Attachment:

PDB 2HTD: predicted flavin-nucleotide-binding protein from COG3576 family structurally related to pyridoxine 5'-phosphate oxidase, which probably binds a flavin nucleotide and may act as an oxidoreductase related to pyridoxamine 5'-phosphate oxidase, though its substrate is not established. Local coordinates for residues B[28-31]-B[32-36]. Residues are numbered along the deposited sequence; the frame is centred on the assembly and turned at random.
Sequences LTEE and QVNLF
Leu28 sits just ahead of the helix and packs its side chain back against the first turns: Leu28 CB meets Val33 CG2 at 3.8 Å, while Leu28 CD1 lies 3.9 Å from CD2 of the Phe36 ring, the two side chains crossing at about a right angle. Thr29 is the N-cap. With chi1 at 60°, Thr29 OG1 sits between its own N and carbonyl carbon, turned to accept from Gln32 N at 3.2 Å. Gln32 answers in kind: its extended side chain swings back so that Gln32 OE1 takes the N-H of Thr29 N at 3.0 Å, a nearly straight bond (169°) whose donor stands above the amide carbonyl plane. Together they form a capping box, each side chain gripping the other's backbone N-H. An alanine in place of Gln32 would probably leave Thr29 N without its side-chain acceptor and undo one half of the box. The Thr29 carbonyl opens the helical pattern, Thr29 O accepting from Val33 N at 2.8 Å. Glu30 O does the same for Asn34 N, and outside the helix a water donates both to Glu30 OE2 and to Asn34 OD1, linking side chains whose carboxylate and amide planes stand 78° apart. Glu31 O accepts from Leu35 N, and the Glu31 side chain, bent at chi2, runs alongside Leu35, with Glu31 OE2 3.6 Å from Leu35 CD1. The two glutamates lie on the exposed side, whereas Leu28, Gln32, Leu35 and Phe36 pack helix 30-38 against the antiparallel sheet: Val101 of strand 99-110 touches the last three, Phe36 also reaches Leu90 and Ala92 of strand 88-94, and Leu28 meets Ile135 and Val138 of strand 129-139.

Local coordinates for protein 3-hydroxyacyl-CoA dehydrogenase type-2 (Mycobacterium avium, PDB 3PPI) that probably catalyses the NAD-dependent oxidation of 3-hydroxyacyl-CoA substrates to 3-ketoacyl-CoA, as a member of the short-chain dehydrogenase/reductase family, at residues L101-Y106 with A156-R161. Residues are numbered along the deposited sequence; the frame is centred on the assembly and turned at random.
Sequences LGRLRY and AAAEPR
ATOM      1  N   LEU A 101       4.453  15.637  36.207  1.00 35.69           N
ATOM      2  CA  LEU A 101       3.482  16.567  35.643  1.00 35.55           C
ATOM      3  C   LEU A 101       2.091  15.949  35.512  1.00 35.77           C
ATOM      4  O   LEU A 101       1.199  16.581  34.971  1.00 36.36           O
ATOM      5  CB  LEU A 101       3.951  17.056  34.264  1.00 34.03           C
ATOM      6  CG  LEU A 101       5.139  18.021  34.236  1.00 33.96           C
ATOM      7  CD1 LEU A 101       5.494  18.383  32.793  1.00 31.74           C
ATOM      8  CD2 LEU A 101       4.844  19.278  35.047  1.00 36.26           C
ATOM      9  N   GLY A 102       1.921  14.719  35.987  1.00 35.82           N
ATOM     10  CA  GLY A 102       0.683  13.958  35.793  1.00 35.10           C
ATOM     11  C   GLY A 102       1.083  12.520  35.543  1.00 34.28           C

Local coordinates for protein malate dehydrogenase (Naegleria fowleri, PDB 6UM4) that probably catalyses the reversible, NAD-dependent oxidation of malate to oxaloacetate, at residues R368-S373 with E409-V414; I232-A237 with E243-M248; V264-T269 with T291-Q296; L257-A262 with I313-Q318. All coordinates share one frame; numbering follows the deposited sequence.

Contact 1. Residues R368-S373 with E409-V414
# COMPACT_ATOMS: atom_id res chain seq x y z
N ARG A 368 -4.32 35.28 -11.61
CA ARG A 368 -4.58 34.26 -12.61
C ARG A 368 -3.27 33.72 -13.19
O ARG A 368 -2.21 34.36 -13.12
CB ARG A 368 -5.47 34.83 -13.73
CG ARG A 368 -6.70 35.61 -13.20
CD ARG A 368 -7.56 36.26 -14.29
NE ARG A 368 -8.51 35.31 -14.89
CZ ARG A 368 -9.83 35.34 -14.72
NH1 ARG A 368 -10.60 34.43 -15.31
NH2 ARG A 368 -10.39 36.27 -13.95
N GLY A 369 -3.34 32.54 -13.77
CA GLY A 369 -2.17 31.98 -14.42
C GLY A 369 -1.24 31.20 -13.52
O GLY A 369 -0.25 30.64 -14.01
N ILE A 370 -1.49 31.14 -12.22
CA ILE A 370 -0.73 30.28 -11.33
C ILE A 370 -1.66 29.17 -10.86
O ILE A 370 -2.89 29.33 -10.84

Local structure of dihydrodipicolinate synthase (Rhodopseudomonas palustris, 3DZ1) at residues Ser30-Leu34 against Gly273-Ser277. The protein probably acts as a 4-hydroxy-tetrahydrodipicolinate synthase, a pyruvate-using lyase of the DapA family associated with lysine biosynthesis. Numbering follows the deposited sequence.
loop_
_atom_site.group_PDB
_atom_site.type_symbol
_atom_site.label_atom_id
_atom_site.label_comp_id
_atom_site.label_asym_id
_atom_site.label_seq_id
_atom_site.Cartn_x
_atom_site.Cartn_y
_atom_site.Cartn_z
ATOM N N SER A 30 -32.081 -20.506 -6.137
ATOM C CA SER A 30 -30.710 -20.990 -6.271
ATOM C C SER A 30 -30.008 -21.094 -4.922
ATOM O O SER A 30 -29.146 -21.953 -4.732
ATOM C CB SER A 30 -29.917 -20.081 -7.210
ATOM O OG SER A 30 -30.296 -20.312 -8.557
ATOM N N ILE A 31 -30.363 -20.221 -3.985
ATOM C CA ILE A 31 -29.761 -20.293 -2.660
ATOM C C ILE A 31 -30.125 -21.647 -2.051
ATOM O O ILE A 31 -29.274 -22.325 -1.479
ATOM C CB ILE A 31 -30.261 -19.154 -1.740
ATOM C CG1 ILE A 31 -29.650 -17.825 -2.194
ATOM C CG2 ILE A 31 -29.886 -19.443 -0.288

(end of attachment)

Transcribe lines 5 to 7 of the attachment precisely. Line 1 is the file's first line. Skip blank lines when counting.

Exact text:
Sequences LGRLRY and AAAEPR
ATOM      1  N   LEU A 101       4.453  15.637  36.207  1.00 35.69           N
ATOM      2  CA  LEU A 101       3.482  16.567  35.643  1.00 35.55           C